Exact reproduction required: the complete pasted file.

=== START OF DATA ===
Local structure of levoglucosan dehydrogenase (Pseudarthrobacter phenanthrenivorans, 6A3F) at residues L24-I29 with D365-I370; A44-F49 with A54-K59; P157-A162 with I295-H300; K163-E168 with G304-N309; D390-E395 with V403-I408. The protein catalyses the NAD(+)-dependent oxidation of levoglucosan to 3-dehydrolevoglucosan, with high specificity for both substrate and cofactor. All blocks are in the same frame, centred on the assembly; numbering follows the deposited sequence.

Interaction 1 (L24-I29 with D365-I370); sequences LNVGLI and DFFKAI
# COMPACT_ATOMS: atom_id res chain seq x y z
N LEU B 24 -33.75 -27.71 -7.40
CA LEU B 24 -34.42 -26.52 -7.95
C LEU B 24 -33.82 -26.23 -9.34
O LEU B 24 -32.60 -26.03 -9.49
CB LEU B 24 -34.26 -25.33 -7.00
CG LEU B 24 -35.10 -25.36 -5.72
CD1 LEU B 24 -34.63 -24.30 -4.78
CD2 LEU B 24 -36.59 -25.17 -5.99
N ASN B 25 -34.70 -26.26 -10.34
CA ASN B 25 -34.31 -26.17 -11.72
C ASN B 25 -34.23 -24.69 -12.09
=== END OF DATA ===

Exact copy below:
Local structure of levoglucosan dehydrogenase (Pseudarthrobacter phenanthrenivorans, 6A3F) at residues L24-I29 with D365-I370; A44-F49 with A54-K59; P157-A162 with I295-H300; K163-E168 with G304-N309; D390-E395 with V403-I408. The protein catalyses the NAD(+)-dependent oxidation of levoglucosan to 3-dehydrolevoglucosan, with high specificity for both substrate and cofactor. All blocks are in the same frame, centred on the assembly; numbering follows the deposited sequence.

Interaction 1 (L24-I29 with D365-I370); sequences LNVGLI and DFFKAI
# COMPACT_ATOMS: atom_id res chain seq x y z
N LEU B 24 -33.75 -27.71 -7.40
CA LEU B 24 -34.42 -26.52 -7.95
C LEU B 24 -33.82 -26.23 -9.34
O LEU B 24 -32.60 -26.03 -9.49
CB LEU B 24 -34.26 -25.33 -7.00
CG LEU B 24 -35.10 -25.36 -5.72
CD1 LEU B 24 -34.63 -24.30 -4.78
CD2 LEU B 24 -36.59 -25.17 -5.99
N ASN B 25 -34.70 -26.26 -10.34
CA ASN B 25 -34.31 -26.17 -11.72
C ASN B 25 -34.23 -24.69 -12.09